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Former Land Board chairman, WWII hero William Paty dies

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  • DENNIS ODA / 2005

    William Paty helped shape Hawaii’s policies involving land and water, the environment and Native Hawaiians during the late 20th century.

  • CRAIG T. KOJIMA / 2004

    Frenchy Desoto, left, William Paty and John Waihee during a press conference in 2004.

Bill Paty’s life read like a popular novel.

D-day paratrooper. Plantation manager. ConCon 1978 president. Adviser to a governor and state Land Board chairman.

On top of that, he taught his children to surf and dive and “could ride a horse better than John Wayne,” said Steve Paty, his eldest son.

William Woods Paty II, who helped shape policies involving land and water, the environment and Native Hawaiians during the late 20th century, died Sunday. He was 97.

Born and raised in Honolulu, Paty was a 23-year-old Army captain in the 101st Airborne Division on D-Day, June 6, 1944, when he parachuted into enemy territory, was captured and held as a prisoner of war by the Germans.

At one point he was shot in the groin during a battle with the Germans, and the bullet remained lodged in his body throughout his life.

Paty attempted to escape imprisonment three times, finally finding success with the help of Polish nationals and Russian soldiers which he recounted vividly in a 2014 USA Today article. He was awarded a Purple Heart and Bronze Star for his service.

Paty graduated from Cornell University with a bachelor’s degree in agriculture in 1942 before enlisting, intending to work on a sugar plantation.

When he returned from the war, he married his Punahou School sweetheart, Marguerite M. “Peggy” Kellerman. And he began a 38-year career at Waialua Sugar in a job that today would be known as the human resources director, Paty said during a 2011 interview on “Long Story Short,” the PBS Hawaii show.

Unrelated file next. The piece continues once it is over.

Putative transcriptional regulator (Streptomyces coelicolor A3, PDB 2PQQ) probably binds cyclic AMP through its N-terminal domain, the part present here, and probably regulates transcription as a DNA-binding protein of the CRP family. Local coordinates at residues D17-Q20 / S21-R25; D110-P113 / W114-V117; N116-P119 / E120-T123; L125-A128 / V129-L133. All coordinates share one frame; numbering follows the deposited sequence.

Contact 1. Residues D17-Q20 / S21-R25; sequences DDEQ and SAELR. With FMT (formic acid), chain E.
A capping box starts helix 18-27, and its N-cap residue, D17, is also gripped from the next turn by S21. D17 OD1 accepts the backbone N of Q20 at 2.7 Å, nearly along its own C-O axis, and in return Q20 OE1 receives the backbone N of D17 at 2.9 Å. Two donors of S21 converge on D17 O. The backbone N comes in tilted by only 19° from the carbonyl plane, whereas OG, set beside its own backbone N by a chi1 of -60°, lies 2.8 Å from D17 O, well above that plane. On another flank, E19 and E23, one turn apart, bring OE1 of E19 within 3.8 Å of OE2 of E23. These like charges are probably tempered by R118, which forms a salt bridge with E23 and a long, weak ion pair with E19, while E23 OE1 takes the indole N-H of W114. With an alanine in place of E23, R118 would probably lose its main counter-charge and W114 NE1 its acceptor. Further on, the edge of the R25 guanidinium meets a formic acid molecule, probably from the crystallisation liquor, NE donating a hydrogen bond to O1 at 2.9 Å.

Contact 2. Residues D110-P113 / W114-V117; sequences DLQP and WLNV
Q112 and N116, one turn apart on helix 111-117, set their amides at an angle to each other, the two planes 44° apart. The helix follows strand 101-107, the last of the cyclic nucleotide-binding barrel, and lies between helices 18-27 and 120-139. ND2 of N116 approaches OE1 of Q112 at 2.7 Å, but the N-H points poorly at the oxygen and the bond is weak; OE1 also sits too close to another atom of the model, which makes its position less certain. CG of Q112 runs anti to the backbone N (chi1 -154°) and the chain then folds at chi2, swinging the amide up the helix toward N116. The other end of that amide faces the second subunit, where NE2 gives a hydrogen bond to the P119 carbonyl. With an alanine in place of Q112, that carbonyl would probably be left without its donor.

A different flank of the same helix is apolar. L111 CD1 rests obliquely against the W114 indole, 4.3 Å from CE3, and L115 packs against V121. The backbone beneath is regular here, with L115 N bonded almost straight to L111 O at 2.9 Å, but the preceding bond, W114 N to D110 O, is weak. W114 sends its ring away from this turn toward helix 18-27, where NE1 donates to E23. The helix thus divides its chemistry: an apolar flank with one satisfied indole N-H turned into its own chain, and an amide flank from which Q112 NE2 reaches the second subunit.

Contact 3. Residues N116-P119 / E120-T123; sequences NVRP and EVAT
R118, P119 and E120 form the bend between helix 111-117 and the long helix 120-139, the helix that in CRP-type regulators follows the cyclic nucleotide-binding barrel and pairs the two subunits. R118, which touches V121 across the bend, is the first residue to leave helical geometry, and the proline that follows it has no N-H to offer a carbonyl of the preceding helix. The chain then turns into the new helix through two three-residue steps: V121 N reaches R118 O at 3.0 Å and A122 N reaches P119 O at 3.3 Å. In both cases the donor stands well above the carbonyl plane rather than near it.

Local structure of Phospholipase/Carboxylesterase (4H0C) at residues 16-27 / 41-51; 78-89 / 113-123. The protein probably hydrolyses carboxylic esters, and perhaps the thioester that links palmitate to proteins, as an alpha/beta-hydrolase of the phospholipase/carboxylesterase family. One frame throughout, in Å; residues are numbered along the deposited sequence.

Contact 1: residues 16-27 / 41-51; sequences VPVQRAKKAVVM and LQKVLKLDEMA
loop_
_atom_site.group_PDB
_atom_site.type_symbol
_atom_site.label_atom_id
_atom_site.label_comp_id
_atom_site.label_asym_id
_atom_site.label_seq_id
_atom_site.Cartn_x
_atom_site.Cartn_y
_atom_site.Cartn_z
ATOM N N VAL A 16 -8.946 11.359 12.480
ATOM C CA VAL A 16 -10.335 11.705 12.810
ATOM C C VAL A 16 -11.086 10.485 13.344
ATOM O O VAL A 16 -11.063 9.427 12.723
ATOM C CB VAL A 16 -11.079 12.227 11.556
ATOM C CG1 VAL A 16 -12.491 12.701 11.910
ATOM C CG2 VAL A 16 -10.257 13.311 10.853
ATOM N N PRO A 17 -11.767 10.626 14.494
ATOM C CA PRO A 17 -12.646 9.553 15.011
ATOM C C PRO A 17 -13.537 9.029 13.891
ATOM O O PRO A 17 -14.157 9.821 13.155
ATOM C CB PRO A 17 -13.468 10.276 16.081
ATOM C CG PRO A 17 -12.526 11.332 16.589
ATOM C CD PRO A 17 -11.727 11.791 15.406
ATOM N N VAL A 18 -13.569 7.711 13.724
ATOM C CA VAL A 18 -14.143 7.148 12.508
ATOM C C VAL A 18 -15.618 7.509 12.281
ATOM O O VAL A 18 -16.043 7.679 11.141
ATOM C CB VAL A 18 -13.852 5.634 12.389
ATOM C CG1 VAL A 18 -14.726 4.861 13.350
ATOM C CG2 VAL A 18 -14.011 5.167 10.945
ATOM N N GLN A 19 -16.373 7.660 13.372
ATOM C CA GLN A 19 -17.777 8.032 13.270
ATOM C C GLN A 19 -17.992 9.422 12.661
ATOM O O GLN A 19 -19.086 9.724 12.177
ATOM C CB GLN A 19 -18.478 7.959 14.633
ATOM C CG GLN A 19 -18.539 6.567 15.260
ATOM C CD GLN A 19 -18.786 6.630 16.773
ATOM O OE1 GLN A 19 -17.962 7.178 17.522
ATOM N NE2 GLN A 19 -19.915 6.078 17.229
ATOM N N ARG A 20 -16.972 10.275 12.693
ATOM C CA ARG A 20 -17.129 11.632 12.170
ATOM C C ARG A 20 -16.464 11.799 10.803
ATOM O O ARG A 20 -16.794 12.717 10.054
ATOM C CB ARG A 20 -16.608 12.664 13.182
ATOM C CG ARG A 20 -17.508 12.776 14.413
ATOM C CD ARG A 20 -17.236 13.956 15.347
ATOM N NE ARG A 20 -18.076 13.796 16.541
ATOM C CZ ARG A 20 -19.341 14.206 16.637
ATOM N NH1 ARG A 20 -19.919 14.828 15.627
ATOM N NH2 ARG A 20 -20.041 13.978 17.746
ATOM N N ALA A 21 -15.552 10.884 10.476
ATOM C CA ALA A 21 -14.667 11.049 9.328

Paty told interviewer Leslie Wilcox that he soon found himself in the middle of the 1946 sugar plantation strike with the International Longshore and Warehouse Union.

“It was an experience that served me well down the road, because you learned how to work with people who had strongly differing opinions of what should be done,” Paty told Wilcox.

When Wilcox told Paty that he was thought of affectionately by Waialua residents decades later because of the personal bonds he formed, he responded, “You could not be in that country situation and not be surrounded by so many good people. … And if you weren’t comfortable and happy in that kind of an environment in Hawaii, I don’t know what would ever happen to you.”

Steve Paty said his father genuinely cared about other people in his life, regardless of who they were. “He told me one time, ‘Be careful how you treat people on the way up, because you’ll never know who you’ll meet on the way down.’”

Former Gov. John Waihee and Paty were elected delegates in the landmark 1978 Hawaii Constitutional Convention.

As the son of a plantation worker, Waihee’s natural inclination was to oppose naming a plantation manager convention president, Waihee said. But he wound up supporting him after “I got to know him, I got to know his character.”

Waihee wound up naming Paty chairman of his two successful gubernatorial campaigns and named him Land Board director to lead the Department of Land and Natural Resources.

“He understood land, he understood the need to conserve resources and he was just an all-around good manager,” Waihee said. “We saved thousands of acres. He worked on the land transfers that we gave back to Hawaiian Homes. When we worked on the ceded-land revenues, he was part of that,” he said, noting that Paty’s grandfather Capt. John Paty stood with Queen Lili‘uokalani during the overthrow.

In 2011 City Council Chairman Ernie Martin led a successful effort to name a portion of Kaiaka Beach Park after Bill and Peggy Paty for their role in saving the Haleiwa park from development. “He will always be a true hero and son of Hawaii,” Martin said Thursday.

Mayor Kirk Caldwell said Paty “changed the course of island politics, which included protections for Native Hawaiian rights, making Hawaiian an official language of the state and protecting our environment.”

After leaving public serv­ice, Bill Paty was selected a trustee of the Mark Robinson Trust, a job he continued until just a few months ago, Steve Paty said.

Bill Paty is survived by children Steve, Randy, Meg, William III and Susie; 13 grandchildren; 16 great- grandchildren; and three great-great-grandchildren.

Peggy Paty died in 2012.

A service will be held Nov. 2, 10 a.m., at Central Union Church in Honolulu.

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